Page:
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Movies You Might Have Missed: Ti West’s The House of the Devil

The satanic thriller featuring Greta Gerwig, which was shot in just 18 days, is a suspenseful treat with a truly horrific ending

Darren Richman
Wednesday 14 February 2018 16:00 GMT
Greta Gerwig features in Ti West's 'The House of the Devil' (2009)
Greta Gerwig features in Ti West's 'The House of the Devil' (2009)

Greta Gerwig’s solo directorial debut, Lady Bird, has seen her transformed from the darling of the mumblecore movement into a bona fide awards contender. Her magnetic performances in collaborations with Noah Baumbach are rightly heralded, but The House of the Devil (2009) is less well known. An effective horror aping the tone of 1980s cinema years before Stranger Things, Ti West’s film is not merely homage but a genuinely suspenseful treat with a truly horrific denouement.

The set-up is simple. The year is 1983 and Samantha (Jocelin Donahue) is a college student low on funds. To earn a bit of extra cash, she takes on a strange babysitting assignment that just happens to coincide with a full lunar eclipse. The house is, naturally, a remote mansion and Samantha gets driven there by her best friend, Megan (Gerwig). The pair are greeted by Mr Ulman and his wife (Tom Noonan and Mary Woronov).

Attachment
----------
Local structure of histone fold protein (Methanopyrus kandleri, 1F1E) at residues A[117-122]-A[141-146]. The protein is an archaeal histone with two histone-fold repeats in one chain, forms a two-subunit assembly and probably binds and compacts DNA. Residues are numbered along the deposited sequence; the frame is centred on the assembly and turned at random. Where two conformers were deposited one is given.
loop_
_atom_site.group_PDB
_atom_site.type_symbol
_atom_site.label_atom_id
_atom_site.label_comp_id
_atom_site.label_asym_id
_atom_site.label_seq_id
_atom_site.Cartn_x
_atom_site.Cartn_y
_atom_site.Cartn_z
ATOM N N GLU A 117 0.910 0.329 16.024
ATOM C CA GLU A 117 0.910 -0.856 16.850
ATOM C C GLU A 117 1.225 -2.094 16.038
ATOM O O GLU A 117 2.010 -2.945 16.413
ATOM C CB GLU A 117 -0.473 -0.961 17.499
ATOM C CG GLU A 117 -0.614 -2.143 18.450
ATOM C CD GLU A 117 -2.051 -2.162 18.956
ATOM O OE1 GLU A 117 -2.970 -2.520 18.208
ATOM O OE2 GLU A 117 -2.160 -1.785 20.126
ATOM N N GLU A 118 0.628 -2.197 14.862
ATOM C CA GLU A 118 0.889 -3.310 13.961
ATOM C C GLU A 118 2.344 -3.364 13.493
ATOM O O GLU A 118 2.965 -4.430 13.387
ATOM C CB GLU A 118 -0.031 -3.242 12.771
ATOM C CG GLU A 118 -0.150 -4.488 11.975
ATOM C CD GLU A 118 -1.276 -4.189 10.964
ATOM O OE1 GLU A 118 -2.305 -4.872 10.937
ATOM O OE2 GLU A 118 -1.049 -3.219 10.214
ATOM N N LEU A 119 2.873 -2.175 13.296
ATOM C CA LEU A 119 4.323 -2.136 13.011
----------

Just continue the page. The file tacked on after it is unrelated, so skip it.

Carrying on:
To say too much about what happens next would ruin the fun, but it’s no spoiler to reveal that they don’t simply watch television for a few hours, get paid and head home.

In an effort to aid the 1980s feel, West shot on 16mm film and even released a promotional copy of The House of the Devil on VHS in a clamshell box. The cinematography is equally retro with the director having the camera zoom in on characters, eschewing the dolly shots more common today. As with the classics of the genre, West’s film is at its best when it’s ambiguous. Like Psycho, Jaws or The Blair Witch Project, the longer we are in the dark the better, because no amount of horror depicted on screen can match the darkest recesses of our imaginations. This is the reason Rosemary’s Baby is scarier than Saw.

The film was shot in just 18 days and most of the crew came from Connecticut, the location of the shoot, in a bid to keep the budget under a million dollars. Like Fargo, this purports to be based on actual events although the veracity of such a claim is highly debatable.

West wrote, directed and edited the picture and realised, like Alfred Hitchcock, that suspense is all about anticipation. The shocking conclusion will be too much for some, but this is a perfectly paced, intelligent chiller that will delight fans of the genre who claim they don’t make them like they used to.

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